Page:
Estonia has a humid climate. The annual average of the relative air humidity is 80-83 percent. Annual rainfall (600-700 mm) exceeds the evaporation (350-450 mm). The mean rainfall for the growing season is 320-380 mm (in drought years - 200-300 mm). Rainfall is heaviest at the end of summer and least in the spring. The snow cover is characterized by large territorial and temporal variations. The average duration of snow cover in winter is 75-135 days: from the beginning of January to the end of March. In mild winters, however, much of Estonia has no lasting snow cover.

Agro-ecological zones based on climate and topography. Agro-ecological zones are based on the active plant growing periods (the mean overnight air temperature is over 10o C), on temperature and moisture contents; also the conditions during winter for over- winter cultures are taken into consideration.

According to temperature conditions, Estonia is divided into the following two zones, of almost equal size, (Eesti NSV agroklimaatilised ressursid):

- Zone I - the northern and the middle regions; comparatively cool. The sum of active temperatures is 1,650 o - 1,750o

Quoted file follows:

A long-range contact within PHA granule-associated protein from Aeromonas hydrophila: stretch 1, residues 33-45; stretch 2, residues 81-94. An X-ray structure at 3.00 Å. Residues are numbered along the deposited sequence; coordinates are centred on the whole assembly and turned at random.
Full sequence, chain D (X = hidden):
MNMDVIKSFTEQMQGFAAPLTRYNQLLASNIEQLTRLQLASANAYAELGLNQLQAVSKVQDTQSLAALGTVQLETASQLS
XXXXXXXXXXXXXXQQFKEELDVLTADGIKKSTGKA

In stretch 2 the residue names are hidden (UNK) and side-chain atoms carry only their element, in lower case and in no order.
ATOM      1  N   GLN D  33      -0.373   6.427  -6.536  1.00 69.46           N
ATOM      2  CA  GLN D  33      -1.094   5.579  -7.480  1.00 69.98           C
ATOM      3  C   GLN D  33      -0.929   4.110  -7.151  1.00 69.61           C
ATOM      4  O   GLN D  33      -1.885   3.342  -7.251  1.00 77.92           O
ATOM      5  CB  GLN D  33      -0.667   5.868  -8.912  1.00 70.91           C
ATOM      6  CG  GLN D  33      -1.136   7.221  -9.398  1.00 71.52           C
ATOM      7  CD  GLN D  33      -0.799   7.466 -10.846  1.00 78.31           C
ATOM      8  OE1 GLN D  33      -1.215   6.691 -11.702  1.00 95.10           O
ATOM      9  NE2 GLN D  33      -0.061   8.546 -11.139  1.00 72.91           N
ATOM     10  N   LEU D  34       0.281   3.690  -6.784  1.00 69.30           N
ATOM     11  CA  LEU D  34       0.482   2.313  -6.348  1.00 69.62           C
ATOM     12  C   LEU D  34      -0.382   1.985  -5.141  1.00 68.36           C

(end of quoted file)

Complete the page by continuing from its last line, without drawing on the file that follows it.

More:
- Zone II - the southern and western regions and islands; moderately warm. The sum of active temperatures is 1,750 - 1900o

Agro-ecological characteristics inside a zone are variable due to the fact that the distance from the sea and other bigger waters differ as do the soil and the relief. Therefore, taking into consideration the dominant soil temperature, moisture conditions and the distance from the seacoast, the zones are additionally divided into sub-zones.


4. RUMINANT LIVESTOCK PRODUCTION SYSTEMS

Cattle numbers and production. The number of animals and the output of livestock products have decreased in 1993-1999. The reasons are the low purchasing prices and the effects of agricultural restructuring. The domestic prices in 1997-1999 were influenced by the sharp decline of world market prices on average by 35 percent below the last 15 years' average. The number of bovines fell by 65 percent in 10 years. The number of sheep has fallen about 78 percent (Table 4).